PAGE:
An Exploration of Mental Sight—“The Mind’s Eye”

“In His Own Mind,” by Idelle Okman Tyzbir

Man sees, he also talks. When he talks to others, he calls it communicating; when he talks to himself, he calls it thinking. When he sees the world around him, he calls it reality; when he sees in his mind’s eye, what is it?  All of the theories of creativity share the common assumption that creative ideas are formed in the unconscious, following an appropriate and necessary period of incubation.  …The moment of illumination is a visualization experiencea dense, wordless, sensory experience.”

Seeing from The Mind’s Eye, Mike and Nancy Samuels

 

I work with artists—painters, sculptors, photographers—and the more I get to know them the less I understand how they see and therefore what they create. It brought me to an exploration of what it means to see with “the mind’s eye.”

I started looking for quotes and thoughts on the subject from artists, including poets, philosophers, and psychologists. I realized quickly that so much has already been said about this idea, and so well, that I had little to add. What I did find, however, was enriching and deserves to be shared:

A great thought begins by seeing something differently, with a shift of the mind’s eyeAlbert Einstein

Sight is what you see with your eyes, vision is what you see with your mind.” —Robert Kiyosaki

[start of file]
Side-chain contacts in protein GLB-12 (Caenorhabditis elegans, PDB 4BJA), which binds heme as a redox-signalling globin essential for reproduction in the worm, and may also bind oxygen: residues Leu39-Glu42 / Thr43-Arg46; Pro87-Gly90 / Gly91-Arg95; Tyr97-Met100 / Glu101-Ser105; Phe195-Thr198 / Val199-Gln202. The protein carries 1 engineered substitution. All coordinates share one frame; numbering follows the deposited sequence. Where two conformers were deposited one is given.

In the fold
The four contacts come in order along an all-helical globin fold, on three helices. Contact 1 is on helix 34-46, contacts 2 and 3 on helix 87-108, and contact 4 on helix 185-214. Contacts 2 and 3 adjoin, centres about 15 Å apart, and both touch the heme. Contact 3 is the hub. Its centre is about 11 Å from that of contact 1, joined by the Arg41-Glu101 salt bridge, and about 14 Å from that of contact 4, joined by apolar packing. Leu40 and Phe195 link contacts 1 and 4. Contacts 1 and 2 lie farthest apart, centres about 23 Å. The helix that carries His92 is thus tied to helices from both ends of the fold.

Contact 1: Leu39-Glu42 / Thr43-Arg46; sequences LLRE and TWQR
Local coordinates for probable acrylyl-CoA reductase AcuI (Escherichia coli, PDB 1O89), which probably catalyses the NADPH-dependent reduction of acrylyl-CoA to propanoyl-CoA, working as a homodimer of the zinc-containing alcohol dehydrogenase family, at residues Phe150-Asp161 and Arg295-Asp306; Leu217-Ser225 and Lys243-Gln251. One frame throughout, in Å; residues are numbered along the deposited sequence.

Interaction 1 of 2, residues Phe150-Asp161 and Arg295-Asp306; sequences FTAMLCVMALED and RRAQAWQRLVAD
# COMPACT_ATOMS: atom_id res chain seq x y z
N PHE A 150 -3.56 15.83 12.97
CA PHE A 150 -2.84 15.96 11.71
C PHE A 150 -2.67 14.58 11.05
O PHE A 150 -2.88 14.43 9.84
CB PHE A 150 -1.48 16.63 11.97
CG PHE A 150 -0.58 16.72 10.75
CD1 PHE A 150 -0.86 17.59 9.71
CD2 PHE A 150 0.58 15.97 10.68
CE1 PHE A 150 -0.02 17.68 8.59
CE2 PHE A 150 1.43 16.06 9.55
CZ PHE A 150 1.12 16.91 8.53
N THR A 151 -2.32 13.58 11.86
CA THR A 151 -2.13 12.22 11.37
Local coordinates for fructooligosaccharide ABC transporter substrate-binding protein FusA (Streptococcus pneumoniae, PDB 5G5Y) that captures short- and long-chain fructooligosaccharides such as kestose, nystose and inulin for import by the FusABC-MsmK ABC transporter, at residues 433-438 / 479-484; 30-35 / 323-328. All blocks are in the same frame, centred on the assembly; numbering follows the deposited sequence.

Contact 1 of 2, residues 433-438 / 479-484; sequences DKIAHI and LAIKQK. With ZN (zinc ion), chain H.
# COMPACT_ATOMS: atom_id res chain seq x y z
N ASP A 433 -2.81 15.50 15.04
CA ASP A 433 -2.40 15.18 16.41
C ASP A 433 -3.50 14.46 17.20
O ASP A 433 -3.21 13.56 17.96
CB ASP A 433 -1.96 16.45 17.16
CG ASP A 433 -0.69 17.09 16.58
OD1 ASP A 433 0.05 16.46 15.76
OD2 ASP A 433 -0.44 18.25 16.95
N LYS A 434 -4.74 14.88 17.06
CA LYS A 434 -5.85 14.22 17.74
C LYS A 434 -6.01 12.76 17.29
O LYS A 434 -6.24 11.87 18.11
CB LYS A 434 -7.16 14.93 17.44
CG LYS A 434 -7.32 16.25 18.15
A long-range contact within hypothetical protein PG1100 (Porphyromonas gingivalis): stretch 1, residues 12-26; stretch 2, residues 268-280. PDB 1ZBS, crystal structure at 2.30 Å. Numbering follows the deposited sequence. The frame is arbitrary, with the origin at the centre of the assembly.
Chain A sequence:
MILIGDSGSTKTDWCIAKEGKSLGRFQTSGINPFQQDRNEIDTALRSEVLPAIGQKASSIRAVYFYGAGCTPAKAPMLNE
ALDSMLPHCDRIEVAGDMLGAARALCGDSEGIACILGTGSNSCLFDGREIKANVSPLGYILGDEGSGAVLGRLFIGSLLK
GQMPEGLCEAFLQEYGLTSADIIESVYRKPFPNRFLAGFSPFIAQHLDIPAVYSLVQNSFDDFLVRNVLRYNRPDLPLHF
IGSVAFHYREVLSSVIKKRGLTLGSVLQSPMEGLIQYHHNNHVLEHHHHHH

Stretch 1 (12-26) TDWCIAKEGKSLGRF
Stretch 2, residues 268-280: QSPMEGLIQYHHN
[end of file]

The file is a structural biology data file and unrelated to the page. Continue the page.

When I am ready to make a photograph I think I quite obviously see in my mind’s eye something that is not literally there in the true meaning of the work. I’m interested in something which is built up from within, rather than just extracted from without.” —Ansel Adams

The eyes are not responsible when the mind does the seeing.” —Publilius Syrus

The mind’s Eye is a testament to the complexity of vision and the brain and to the power of creativity and adaptation. And it provides a whole new perspective on the power of language and communication, as we try to imagine what it is to see with another person’s eyes, or another person’s mind—Oliver Sacks. M.D.

Your vision is not limited by what you can see, but by what you can imagine.” —Ellison Onizuka

The paradox of reality is that no image is as compelling as the one which exists in the mind’s eye.—Shana Alexander

Much more has been written on the topic, but in the end we know all about it, because we each have our own creative and individual way of seeing: our own mind’s eye.

Meet the artists at a reception on April 13, 4– 7 p.m., and explore “The Mind’s Eye” in conversation with Carole Carpenter, Patrick Ramsey, and Idelle Okman Tyzbir, and through their visions made manifest in Silk, Photography, Watercolor, and Metal, at the Topanga Canyon Gallery.

“In the Mind’s Eye” runs from April 3–28, Wednesday through Sunday

Topanga Canyon Gallery, founded in Topanga in 1989, is an artist-owned mutual benefit corporation. It is located at 120 N Topanga Canyon Blvd., Topanga CA 90290. For more information: (310) 455-7909; TopangaCanyonGallery.com. Gallery Hours: Wednesday and Thursday, 12:30-4:30 p.m.; Friday 12–8 p.m.; Saturday 11 a.m.– 6 p.m.; Sunday 11 a.m.–5 p.m. 

By Kate Kinkade

 

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